THE INTERCONTINENTAL BALLISTIC missile (ICBM) took off from Kwajalein Atoll in the middle of the Pacific Ocean on November 17th. American satellites spotted its bright plume at once. They alerted Schriever Air Force Base in Colorado which in turn informed the USS John Finn, an Arleigh Burke-class destroyer poised north-east of Hawaii. A hatch on the deck flipped open and spewed out a torrent of flames as an SM-3 Block IIA interceptor shot up and out. High above the Earth, it collided with the descending ICBM.
It was the first time an interceptor fired from a warship had shot down a (mock) ICBM in space. “Politically this test is a big deal,” says James Acton of the Carnegie Endowment for International Peace, a think-tank. Russia and China have always complained that American missile defences undermine their own deterrents. America has always batted away those concerns. When the SM-3 was developed, America first said it would protect aircraft-carriers, and later that it would shield Europe from Iranian medium-range missiles. In fact, only a software tweak was needed to make it work against longer-range ones. Now that the system has been demonstrated against an ICBM, both Russia and China will claim vindication.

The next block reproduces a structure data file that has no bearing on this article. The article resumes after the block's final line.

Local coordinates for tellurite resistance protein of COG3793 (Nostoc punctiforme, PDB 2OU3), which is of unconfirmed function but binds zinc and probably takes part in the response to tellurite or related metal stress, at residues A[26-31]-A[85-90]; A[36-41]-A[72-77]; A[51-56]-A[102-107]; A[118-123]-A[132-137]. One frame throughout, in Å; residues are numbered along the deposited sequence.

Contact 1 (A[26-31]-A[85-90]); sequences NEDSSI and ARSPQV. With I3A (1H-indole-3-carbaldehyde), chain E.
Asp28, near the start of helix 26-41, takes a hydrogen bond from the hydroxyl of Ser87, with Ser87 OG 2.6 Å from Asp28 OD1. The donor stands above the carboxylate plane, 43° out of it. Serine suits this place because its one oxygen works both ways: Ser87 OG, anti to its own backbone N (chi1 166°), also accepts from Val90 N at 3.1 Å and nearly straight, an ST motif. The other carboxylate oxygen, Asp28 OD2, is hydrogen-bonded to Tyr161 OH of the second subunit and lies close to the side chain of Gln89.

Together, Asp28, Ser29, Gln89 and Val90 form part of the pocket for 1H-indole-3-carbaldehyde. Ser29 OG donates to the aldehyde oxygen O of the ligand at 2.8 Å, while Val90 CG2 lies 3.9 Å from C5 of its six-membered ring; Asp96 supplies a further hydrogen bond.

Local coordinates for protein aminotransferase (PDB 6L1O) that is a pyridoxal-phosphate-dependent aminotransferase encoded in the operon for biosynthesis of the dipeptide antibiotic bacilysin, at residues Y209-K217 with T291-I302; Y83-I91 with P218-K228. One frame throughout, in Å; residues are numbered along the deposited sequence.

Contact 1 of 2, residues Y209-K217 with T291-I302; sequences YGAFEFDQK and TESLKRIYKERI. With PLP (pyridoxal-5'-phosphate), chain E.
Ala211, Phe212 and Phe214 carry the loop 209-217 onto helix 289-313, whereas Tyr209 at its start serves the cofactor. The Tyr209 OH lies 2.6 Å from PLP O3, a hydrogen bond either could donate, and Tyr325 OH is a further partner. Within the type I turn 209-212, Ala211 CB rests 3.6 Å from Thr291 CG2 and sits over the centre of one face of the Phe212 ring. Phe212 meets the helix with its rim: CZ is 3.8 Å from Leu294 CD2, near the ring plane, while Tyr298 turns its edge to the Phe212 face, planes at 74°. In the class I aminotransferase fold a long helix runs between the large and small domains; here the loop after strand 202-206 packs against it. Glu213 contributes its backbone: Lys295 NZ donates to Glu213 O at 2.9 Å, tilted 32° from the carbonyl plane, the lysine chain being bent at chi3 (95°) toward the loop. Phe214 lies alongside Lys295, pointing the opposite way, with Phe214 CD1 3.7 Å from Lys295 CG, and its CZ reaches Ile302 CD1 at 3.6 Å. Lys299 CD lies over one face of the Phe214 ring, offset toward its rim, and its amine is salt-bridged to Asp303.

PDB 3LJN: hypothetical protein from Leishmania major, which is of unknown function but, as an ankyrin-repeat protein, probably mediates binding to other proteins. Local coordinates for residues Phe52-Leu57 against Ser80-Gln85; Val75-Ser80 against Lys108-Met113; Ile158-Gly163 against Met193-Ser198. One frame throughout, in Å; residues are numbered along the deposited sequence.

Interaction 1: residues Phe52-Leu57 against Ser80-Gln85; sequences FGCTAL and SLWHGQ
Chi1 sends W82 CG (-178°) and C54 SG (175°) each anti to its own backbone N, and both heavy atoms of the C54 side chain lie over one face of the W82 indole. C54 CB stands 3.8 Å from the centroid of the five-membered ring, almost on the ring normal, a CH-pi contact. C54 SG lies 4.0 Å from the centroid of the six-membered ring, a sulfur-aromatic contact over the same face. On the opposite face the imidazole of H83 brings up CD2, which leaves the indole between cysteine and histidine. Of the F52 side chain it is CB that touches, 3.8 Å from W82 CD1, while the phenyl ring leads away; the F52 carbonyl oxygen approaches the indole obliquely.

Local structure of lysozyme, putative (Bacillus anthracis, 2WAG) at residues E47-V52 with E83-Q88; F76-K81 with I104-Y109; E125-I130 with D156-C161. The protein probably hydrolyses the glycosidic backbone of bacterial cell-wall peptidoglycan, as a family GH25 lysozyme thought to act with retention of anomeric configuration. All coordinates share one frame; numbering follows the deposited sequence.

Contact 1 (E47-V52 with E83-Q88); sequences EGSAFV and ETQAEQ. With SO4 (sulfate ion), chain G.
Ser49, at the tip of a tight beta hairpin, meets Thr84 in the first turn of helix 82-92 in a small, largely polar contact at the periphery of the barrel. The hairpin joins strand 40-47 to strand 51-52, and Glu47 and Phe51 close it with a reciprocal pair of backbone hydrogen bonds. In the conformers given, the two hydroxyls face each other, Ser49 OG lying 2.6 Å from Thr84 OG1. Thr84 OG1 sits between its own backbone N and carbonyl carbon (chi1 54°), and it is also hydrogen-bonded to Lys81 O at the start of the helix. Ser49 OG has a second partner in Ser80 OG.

America already has a missile shield for its homeland, comprising 44 ground-based interceptors (GBIs) in Alaska and California. These were previously the only ones to have shot down an ICBM. Yet these are staggeringly expensive, relatively few in number and unreliable in tests. The ship-based